It is essential for the work of the entire design team to be integrated into a comprehensive programme, and unless a specialist programmer forms part of the team (and this is almost a sine qua non for any very large or complex projects) then the management role of team co-ordinator falls to the architect. Of all the consultant team he is probably best fitted by virtue of his training and his other duties to exercise the skills required, and should take advantage of his position as team leader to establish the appropriate procedures at the outset (see the section 'Design team meeting' on p 120).
In setting down the programme on paper, it will be found that a simple network is the best format, where the dependencies of the various team members upon each other may need to be shown. The format suggested in the RIBA Management Handbook Guide on Resource Control is one way to do it (5.5).
Its complexity may be unnecessarily daunting for the small to medium size project, however, particularly when a non-technical client is involved (the method is best suited to computer analysis and critical path method which may not be available). A simplified version on which a visual time scale has been superimposed will serve the same purpose in most cases (5.6).
The point to be reiterated is that every job, no matter how small, benefits from thoughtful programming, and
Table IV A typical range of CI/SfB codes used on a large project
(2-) primary elements
secondary finishes elements
(30) site secondary elements
ext int wall wall openings openings
(8-) loose equipment
general special room loose loose equipment equipment
(20) site primary elements
(21) external walls
sire general sanitary fixtures room fixtures fixtures
This band will normally be used for location drawings and a large number of the assembly drawings on small projects; for basic location plans (le before process negatives are taken) on large projects
This band will normally cover the elementalised location plans on most projects. It will also he used for assembly and component coding on small projects
This band will normally cover assembly and component details and schedules on most projects, but may well be found unnecessarily detailed for small projects the things to watch which are common to any method you use are:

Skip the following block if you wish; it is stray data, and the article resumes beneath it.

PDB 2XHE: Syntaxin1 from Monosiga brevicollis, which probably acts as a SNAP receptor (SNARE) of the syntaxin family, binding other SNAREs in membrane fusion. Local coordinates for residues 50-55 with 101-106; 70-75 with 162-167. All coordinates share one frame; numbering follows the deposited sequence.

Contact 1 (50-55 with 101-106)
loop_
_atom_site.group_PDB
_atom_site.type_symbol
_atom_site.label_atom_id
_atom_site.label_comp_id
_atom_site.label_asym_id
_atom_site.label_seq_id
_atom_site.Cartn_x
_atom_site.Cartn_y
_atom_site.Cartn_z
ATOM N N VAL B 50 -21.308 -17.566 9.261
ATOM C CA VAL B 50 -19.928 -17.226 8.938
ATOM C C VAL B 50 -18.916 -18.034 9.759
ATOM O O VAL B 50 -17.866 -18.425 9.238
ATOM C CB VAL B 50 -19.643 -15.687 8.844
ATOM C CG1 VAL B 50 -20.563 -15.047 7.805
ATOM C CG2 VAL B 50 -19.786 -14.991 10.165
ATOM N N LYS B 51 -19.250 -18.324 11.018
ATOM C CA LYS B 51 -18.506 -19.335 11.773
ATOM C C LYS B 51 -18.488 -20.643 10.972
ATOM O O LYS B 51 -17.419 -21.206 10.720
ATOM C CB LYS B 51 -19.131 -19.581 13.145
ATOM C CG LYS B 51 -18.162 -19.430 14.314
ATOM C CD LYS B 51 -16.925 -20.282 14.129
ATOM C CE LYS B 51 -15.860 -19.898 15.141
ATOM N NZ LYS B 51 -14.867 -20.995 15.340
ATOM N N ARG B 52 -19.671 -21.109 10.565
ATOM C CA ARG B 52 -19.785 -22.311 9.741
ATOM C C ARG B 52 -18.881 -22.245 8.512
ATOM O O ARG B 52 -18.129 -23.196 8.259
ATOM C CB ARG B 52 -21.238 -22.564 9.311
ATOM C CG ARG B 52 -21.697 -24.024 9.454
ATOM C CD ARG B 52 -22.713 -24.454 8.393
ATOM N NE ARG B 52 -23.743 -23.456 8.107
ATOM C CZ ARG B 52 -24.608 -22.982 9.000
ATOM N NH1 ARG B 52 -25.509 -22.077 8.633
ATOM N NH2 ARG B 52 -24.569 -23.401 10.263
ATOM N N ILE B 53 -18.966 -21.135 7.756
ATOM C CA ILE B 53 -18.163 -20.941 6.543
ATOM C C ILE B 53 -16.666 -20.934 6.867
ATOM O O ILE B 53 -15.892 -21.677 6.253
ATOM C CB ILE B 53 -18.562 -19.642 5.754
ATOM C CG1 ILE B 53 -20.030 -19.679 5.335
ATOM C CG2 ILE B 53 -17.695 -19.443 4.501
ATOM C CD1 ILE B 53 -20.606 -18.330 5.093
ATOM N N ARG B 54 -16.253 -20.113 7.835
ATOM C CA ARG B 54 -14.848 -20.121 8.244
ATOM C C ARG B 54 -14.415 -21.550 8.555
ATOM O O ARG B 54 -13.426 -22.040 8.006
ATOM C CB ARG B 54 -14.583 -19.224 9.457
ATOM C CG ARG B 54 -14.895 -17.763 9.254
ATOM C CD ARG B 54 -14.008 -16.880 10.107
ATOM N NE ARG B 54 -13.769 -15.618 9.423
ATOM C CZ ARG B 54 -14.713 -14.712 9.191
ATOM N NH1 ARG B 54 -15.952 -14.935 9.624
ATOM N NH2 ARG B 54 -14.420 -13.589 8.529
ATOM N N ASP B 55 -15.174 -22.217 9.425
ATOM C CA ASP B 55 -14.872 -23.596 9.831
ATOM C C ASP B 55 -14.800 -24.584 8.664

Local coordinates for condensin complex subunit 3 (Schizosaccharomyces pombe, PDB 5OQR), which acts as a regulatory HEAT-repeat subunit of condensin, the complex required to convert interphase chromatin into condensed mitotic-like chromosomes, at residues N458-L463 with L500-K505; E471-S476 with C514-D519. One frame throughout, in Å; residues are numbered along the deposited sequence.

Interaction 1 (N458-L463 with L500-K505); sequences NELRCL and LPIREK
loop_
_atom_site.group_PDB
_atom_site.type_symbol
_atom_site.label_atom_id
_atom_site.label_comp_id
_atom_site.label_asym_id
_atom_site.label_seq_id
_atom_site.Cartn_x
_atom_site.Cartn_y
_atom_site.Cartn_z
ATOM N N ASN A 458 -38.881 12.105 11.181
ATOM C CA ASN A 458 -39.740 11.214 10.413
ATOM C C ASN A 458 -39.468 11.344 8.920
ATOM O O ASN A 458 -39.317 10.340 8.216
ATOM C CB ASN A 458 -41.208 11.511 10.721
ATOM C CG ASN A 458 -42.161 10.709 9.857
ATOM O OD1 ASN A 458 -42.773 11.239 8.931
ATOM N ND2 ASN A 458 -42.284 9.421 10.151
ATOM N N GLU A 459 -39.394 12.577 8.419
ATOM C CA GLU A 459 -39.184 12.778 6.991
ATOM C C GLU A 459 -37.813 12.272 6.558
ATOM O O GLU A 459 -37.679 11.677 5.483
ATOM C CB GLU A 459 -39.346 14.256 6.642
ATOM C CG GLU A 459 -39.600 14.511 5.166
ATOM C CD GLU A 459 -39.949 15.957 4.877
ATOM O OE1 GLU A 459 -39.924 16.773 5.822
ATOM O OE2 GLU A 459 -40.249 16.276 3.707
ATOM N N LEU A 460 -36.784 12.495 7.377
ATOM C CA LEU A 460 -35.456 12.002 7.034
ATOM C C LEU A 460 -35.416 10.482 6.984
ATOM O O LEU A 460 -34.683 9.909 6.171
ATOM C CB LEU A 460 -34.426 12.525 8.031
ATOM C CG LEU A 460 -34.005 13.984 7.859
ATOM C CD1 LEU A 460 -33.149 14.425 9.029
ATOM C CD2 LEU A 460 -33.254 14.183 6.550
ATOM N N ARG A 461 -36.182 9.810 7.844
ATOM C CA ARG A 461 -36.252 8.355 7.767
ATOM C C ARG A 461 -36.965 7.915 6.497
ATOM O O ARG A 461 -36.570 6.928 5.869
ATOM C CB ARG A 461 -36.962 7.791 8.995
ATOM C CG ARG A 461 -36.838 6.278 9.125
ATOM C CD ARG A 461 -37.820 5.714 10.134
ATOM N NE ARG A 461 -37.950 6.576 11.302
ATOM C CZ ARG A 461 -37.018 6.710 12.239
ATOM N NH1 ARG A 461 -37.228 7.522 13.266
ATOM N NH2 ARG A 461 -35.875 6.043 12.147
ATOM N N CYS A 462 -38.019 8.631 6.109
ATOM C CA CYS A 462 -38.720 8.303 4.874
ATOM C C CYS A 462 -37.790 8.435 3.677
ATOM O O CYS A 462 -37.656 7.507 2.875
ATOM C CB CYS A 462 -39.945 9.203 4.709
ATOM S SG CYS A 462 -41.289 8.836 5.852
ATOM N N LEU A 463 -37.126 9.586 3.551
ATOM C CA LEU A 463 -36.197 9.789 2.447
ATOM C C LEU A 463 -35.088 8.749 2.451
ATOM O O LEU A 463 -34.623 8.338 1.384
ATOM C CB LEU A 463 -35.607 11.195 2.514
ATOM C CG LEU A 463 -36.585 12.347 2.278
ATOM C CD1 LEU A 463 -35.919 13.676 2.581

• Restrict the network to as few activities as you reasonably can, paying particular attention to those activities whose completion is a pre-requisite for subsequent action by others. The purpose of the network is to provide each member of the team with basic management information. (He may well wish to develop for his own purposes a more detailed network of his own activities within the team management's framework.)
• Draw it simply. Its value as a document is that it can respond rapidly to a changed situation, and it must always be a realistic statement of the current position if it is to retain its credibility. It is no use having a programme drawn so beautifully that no one has the heart to re-draw it when it becomes out of date.
• Involve the client. Many of his activities are critical ones, particularly his formal approvals at various stages in the design, and he must be made aware of his responsibilities at the outset, along with the other members of the design team.
The structure of the final production set of drawings is central to both the smooth running of the project on site and the economics of the office producing it. It must therefore be considered in some detail.
Location plans: Given that the set is to be structured in the manner recommended in the earlier chapters the first decision to be made (and as noted earlier it will have been sensible to make it before preparation of the final design drawings) relates to sheet size and scale of the location plans. Basically the choice lies between a scale of 1:50, permitting a relatively large amount of information to be conveyed on a single sheet, or 1:100 where a greater degree of elementalisation will be required if the sheet is to remain uncluttered and legible, and where its main purpose is to provide a ready indication of where other and more detailed information is to be found.
A number of considerations will determine this decision, but they will centre around the size and complexity of the project. Housing and conversions are normally best carried out at the larger scale. Larger projects are often better suited to an elementalised set of 1:100 plans. This is partly because it allows reference back to detailed information which in many cases will be repetitive and which it would be uneconomical to redraw several times, and partly because it makes it easier to deploy a drawing team.
So most projects on which more than one draughtsman is likely to be engaged will benefit from the latter approach.
In the discussion that follows it will be assumed that a single multi-storied building of some £500,000 contract value is being dealt with, that a drawing team of three/four people will be involved, and that the decision has been made to produce 1:100 location plans, elementalised for clarity.
The first allocation of sheets therefore will be to location plans, one sheet for each plan level. They will be coded L(—) ie 'The project in general', because they are the basic drawings from which will be taken the copy negatives which will form the basis for subsequent elemental development. (As has been noted in chapter 2, numbering of those plans by floor levels is a refinement which, apart from possessing a certain elegance for the system-minded, offers eventual benefits to the site staff.)
The basic plans having been established it is necessary to
5.7 A print of the elevation has been used to identify every section through the external walls where the construction changes (seep. Ill)
Peter Leach Associates